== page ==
Great white shark leaps aboard research boat

Researchers had their hands (and boat) full after a routine shark count turned into a close encounter with a great white.

Image Credit: Pietervisser

It isn’t unusual for great white sharks to leap out of the water as they ambush seals from below the surface. But when a shark jumps onto your boat deck, it’s quite unexpected.

Yet, according to the Guardian, this is exactly what happened to an unlucky team of researchers aboard the vessel The Cheetah while working near Seal Island on South Africa’s Cape coast on July 18, 2011.

It had been a fairly ordinary day of “chumming” (throwing bait over the side of the boat to attract sharks) to conduct a population study, when a three-meter (10-ft) shark suddenly breached the water’s surface and plopped down onto the boat.

Apparently the shark was no more pleased with this turn of events than were the scientists and immediately tried to retreat, but its panicked thrashing merely lodged it further into the boat’s deck. It took over an hour and plenty of tools to get the confused animal back to sea.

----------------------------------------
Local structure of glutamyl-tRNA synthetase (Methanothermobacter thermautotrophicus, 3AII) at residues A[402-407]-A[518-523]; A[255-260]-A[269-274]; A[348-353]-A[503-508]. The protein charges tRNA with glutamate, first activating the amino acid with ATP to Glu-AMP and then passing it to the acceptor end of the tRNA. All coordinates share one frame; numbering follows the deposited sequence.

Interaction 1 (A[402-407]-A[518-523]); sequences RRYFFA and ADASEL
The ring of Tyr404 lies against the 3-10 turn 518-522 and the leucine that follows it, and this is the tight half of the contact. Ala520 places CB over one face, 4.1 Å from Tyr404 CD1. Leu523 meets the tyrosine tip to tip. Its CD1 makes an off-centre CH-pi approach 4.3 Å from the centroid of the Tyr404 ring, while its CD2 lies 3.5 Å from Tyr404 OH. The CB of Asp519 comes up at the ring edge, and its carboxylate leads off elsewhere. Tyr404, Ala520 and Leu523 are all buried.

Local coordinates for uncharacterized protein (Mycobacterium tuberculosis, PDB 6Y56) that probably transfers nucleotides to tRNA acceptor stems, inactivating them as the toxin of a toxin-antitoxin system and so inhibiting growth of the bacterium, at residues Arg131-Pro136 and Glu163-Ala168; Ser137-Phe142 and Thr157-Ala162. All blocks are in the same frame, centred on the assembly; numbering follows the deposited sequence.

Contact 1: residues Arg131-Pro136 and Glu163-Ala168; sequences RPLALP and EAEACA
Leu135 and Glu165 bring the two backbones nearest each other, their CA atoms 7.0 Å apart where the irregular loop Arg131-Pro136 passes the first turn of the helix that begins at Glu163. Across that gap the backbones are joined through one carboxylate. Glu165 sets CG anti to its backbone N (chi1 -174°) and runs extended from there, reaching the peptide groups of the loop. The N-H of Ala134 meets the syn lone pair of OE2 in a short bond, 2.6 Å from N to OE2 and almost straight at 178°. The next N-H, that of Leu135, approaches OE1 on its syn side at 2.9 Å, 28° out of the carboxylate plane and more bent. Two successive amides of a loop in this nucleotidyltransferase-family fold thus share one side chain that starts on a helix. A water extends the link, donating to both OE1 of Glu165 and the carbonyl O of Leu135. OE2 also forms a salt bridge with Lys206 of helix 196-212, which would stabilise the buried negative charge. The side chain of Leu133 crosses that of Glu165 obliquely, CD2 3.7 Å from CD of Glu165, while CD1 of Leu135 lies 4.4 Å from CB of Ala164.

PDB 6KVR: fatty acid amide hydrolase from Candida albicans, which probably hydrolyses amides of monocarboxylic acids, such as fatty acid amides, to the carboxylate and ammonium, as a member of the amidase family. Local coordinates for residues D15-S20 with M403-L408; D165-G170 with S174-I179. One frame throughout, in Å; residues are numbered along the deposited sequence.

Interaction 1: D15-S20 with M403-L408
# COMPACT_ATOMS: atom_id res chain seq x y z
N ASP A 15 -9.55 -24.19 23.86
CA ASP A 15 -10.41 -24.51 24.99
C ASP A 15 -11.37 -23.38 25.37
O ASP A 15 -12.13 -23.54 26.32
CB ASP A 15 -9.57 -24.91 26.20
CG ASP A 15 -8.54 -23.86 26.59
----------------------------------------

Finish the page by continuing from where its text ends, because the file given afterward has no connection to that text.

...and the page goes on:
Unexaggerated true story or tall fish tale? We cannot confirm this story’s accuracy, but it appears true.

And if it happened to you. Here’s how to troubleshoot in the event that your boat is besieged by a flailing half ton fish. In other words … here’s how the crew of The Cheetah handled the crisis:

Image Credit: Sharkdiver68.

Step 1) Get out of the way! A half-ton is a thousand lbs (nearly 500 kg), so you really want to clear the deck.

Step 2) Keep the shark alive by pouring water over its gills while you enlist the help of another boat. Tie ropes to the shark’s tail and have the second boat pull it into the water.

Step 3) If this fails, have your shark-laden boat towed back to port so that the fish can be removed with a crane. Be sure to keep those gills from drying out; the research team said they placed a hose into the shark’s mouth at this point.

Step 4) Make sure the shark can find its way back to the open sea (this one couldn’t, and beached shortly after being placed back into the water. Otherwise you’ll need to tie ropes to the shark’s tail again and tow the beast further away from the harbor. Once you’re far enough out, cut the ropes and take the rest of the day off.

Scientists can only speculate as to what would cause a shark to jump onto a boat. Personally, I’m betting the shark was aiming to promote the Discovery Channel’s upcoming Shark Week.

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